Sanctimony Literature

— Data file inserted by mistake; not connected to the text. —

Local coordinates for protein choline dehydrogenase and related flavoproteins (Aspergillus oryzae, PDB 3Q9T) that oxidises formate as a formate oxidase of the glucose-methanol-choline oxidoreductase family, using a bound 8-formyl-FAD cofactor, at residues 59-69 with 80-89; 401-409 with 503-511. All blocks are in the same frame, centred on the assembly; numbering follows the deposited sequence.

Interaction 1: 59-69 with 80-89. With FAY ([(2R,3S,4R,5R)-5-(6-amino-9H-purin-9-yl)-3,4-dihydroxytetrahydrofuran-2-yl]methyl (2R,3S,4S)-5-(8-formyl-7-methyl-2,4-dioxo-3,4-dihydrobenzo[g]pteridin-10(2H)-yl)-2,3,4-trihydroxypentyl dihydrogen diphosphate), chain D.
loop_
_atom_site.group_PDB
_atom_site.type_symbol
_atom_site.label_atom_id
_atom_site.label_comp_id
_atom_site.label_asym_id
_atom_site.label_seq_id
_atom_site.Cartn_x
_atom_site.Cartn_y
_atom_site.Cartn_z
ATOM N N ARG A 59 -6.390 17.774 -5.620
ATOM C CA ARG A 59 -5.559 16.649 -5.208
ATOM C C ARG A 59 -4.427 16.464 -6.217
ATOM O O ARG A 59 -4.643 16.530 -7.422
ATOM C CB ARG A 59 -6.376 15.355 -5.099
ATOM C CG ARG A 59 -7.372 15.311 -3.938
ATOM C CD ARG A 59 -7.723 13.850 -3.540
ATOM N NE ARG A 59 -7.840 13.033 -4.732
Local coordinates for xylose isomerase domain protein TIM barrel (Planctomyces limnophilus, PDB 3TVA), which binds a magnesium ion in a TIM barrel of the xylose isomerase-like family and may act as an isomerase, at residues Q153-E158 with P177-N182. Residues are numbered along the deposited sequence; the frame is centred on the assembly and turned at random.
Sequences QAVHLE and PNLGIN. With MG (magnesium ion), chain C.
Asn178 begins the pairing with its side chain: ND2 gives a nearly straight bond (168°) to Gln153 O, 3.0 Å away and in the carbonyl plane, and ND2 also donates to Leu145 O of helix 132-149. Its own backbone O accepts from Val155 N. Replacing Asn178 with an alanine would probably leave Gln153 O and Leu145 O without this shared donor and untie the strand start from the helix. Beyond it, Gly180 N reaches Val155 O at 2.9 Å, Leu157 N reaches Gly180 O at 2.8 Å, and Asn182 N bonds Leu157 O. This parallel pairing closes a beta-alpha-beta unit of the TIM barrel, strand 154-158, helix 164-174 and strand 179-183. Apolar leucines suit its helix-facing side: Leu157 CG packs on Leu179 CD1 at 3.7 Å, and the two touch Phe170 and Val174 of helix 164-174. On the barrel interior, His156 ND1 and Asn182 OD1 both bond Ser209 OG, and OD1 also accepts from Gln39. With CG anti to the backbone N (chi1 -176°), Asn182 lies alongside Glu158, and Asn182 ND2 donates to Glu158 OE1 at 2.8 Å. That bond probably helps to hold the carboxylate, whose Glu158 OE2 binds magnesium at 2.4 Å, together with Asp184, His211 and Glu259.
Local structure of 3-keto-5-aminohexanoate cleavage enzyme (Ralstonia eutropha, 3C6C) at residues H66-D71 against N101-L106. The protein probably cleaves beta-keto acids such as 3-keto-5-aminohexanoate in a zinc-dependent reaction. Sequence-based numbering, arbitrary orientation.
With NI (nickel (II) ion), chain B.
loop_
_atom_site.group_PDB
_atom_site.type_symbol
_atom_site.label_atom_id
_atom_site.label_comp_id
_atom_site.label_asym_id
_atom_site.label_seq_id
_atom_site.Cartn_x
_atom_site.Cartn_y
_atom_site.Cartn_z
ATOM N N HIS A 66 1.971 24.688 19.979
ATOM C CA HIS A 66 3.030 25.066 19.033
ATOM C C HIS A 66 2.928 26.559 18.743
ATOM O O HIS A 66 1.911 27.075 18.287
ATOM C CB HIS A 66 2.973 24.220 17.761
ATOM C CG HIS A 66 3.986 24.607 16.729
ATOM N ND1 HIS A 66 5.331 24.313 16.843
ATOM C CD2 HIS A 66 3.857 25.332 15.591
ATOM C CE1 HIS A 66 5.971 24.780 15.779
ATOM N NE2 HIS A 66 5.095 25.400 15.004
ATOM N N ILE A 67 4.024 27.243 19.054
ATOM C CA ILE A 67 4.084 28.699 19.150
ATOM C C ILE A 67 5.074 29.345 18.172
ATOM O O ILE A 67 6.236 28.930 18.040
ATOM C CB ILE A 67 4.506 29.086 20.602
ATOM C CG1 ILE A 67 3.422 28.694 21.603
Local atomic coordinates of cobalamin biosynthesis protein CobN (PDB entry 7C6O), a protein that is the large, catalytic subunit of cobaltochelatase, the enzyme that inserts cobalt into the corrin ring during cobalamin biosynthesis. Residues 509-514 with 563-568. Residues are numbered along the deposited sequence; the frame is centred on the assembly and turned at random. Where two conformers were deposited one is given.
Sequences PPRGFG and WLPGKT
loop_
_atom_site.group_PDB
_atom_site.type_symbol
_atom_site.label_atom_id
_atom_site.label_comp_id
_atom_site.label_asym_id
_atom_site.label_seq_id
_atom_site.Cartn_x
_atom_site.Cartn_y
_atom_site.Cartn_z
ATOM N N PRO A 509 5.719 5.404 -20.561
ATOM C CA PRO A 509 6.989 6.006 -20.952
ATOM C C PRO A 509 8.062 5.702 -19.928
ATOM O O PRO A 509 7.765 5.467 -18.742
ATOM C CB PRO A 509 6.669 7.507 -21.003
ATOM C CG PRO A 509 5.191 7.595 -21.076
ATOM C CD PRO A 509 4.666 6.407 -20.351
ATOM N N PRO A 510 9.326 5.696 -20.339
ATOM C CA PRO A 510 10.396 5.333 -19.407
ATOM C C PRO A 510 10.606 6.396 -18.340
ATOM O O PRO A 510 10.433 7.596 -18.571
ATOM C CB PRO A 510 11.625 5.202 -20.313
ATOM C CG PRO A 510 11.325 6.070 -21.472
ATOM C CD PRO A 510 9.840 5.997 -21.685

As many have noted and some have lamented, politics are multiplying: these days everything seems to have one. The search term “the politics of” yields over a million results in my university’s library database. There is “the politics of dirt,” “the politics of sleep,” and even the politics of abstracta, such as “presence” and “absence.” Obviously political entities, such as “authoritarian rule,” have politics, as do things that might seem to the uninitiated to be staunchly apolitical, such as “dogs” and “snow.” In a quaint display of reactionary nostalgia, my thesaurus suggests that “governmental” is a synonym for “political,” but the political has evidently bubbled beyond the bounds of the state apparatus by now. It would make little sense to speak of the “the government of dirt” or “the government of absence,” but both of these things apparently have “a politics.” Many of these freshly politicized phenomena do not just

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